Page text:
Holiday Traditions – with apples

Long recognized as a symbol of health, apples have been part of global celebrations for centuries. They were decorations on trees, used in parlor games to foretell the future, and tucked into stockings as gifts. Whether part of your family’s holiday traditions or on a festive holiday menu, apples are everywhere this season. Here’s why.

Old Traditions & Stories

We love a good story involving apples. And it seems we collectively have enough love for apples that they feature in many of our traditions. Back in October we wrote about the ties between Halloween and apples, when in any number of creative ways an apple might signal who you were to marry. While they don’t quite play matchmaker at Christmas, apples have more than one starring role.

In Czechoslovakia, there’s a link between apples and fortune telling at the holidays. Stories say one would cut an apple in half (through the middle, not lengthwise) and ‘read the seeds’ as they presented. The number and placement of the seeds have different meanings and will show either good health or potential illness in your future. This can also be done with walnuts, but that’s another story.

Britain might hold some of the roots to the Christmas stocking and why the tradition evolved to include a tangerine (in the heel) and/or an apple (in the toe). Legend has it that French nuns would give stockings to the poor, stockings that were filled with healthy foods including fruit and nuts: the tangerine because it was rare and expensive, and the apple because it was known to be good for overall health.

Those holiday trees, glittering with pretty decorations? Possibly from Germany, where trees were originally decorated with edibles like apples as part of winter celebrations. As for the pretty decorations, they possibly evolved from those apples because there’s more than one rumor that apples led to our tree decorations today. Legend has it that a glassblower (some say German, but there’s at least one claim he was Italian) made round glass balls to hang on his tree in lieu of apples, either because of a bad harvest year (one legend) or he couldn’t afford the apples (another legend).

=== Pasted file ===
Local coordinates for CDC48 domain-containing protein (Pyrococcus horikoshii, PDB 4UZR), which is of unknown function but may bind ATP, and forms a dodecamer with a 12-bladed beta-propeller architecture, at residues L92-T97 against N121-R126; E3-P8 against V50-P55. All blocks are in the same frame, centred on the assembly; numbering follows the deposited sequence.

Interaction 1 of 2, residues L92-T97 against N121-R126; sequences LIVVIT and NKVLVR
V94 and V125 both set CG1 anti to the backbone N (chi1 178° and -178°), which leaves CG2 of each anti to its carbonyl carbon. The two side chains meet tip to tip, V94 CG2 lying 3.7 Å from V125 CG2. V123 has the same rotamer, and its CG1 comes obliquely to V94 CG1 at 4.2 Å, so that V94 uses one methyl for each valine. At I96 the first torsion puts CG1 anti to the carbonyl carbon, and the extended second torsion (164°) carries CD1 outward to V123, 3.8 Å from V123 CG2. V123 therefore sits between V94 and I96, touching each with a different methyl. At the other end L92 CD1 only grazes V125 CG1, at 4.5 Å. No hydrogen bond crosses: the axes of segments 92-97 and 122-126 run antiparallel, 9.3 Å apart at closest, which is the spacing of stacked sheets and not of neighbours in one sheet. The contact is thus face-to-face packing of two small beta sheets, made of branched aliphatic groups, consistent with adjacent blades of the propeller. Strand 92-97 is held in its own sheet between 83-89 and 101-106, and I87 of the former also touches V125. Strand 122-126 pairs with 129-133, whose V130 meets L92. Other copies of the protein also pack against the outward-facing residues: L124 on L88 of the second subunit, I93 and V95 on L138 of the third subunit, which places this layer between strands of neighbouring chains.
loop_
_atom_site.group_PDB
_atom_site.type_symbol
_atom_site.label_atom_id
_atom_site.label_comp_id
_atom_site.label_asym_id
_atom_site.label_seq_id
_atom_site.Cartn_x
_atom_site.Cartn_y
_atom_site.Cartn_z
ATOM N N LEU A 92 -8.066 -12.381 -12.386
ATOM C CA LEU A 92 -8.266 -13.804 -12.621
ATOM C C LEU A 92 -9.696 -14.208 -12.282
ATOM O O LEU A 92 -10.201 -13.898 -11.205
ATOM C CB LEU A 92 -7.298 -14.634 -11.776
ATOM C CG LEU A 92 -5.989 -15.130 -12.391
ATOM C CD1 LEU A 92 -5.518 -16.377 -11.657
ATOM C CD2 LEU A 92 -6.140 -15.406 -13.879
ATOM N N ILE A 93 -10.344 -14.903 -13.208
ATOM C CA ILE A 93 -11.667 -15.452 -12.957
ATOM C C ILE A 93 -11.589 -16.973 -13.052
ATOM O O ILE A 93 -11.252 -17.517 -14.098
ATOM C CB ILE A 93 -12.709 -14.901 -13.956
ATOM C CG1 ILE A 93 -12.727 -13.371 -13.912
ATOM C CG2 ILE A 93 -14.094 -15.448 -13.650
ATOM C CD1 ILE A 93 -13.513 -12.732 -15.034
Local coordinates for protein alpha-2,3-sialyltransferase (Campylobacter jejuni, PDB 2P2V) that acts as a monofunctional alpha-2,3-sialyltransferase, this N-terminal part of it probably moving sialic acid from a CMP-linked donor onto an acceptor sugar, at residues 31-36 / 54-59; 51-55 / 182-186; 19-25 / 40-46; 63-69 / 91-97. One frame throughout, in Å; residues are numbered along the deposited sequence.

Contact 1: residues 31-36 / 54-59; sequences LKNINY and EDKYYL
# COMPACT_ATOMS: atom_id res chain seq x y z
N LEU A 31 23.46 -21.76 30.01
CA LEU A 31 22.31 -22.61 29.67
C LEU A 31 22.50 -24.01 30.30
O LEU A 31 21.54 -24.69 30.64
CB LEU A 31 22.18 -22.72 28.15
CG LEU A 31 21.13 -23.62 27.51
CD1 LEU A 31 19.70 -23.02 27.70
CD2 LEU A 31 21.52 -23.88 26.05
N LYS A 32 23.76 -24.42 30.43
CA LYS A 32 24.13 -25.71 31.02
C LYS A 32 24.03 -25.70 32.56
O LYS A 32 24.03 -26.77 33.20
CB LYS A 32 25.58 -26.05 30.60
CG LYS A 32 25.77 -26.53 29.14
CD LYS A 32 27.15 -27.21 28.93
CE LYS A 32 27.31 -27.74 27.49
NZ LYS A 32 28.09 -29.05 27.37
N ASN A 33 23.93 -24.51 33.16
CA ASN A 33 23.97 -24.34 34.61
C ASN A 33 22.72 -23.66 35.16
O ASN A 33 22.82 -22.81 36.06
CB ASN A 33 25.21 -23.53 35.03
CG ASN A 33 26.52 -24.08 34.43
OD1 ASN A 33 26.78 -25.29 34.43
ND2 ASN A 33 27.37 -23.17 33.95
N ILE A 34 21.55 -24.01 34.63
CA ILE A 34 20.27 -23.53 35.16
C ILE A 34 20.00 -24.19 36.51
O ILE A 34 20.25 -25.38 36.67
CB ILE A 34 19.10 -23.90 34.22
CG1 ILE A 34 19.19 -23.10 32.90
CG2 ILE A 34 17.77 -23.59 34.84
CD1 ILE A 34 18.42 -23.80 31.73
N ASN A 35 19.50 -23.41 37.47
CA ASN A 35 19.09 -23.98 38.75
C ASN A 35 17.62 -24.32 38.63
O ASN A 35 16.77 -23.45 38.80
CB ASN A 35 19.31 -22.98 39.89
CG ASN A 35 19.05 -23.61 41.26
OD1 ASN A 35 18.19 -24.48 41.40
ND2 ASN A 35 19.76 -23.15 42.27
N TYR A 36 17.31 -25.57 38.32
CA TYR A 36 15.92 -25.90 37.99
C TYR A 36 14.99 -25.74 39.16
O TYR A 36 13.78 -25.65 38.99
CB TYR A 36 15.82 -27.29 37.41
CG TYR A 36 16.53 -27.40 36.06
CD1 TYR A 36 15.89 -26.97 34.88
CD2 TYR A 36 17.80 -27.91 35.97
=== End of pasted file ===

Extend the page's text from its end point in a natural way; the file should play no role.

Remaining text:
New Traditions

A cool new holiday story about apples comes from China. As our global community reaches further and cultural practices cross borders, the younger generation here has adopted a Christmas Eve tradition of giving apples. One theory has to do with language and a love for homonyms: Christmas Eve in Mandarin is ‘Ping’an ye’ and the term for apple is ‘Pingguo’, close enough to make a connection.

In one of these new apple-giving traditions, a person collects a small amount of money from 24 people (that connection to December 24) with different surnames and uses those funds to give an apple to someone as a token of good luck. Apples are bespoke with custom messages right in the apple’s skin, are decorated in fanciful ribbons and glittery paper, and can be sold at a premium.

We have other new traditions involving apples. In California, the Farmers & Merchants Bank gives apples to the Long Beach Police and Fire Departments and has since 1938. When the bank first learned it couldn’t technically give gifts, folks worked it so they could give apples to the police and fire crews as a thank you. They still do today. When December is over, January brings apple wassailing. Celebrations include drinking hard apple cider and a trek to the local orchard where wassailers sing and pour cider on tree roots to encourage next year’s good harvest. This old tradition is finding a new home with the next generation of cider makers.

It seems that wherever you go in the world, apples make an appearance in honoring traditions and celebrating good health. And since ‘tis the season for tradition and celebrations, we thought we’d round up a few cool holiday apple recipes to help you share the sparkle and joy.

Cool Holiday Apple Recipes You Might Not Have Tried But Really Need To

Substitute Arctic® Grannys or Arctic® Goldens in any of these recipes. 

If your family has a holiday recipe or tradition that involves apples, take a photo and share it on Instagram, Twitter, Facebook, or Pinterest with the hashtag #arcticapples. Want to hear more about our apples? Join our newsletter and be the first to hear all the juicy details.

Until next time, Happy Holidays from our Arctic® family to yours.

<br><h2>Share this post:</h2>
Share on Facebook
Tweet about this on Twitter
Share on Reddit
Share on Tumblr
About Jeannette LeBlanc

Jeannette LeBlanc is the Communications Specialist for Okanagan Specialty Fruits, and lives in the sunny Okanagan Valley. She has a keen interest in sustainable food systems and the people working on responsible ways to help feed the planet.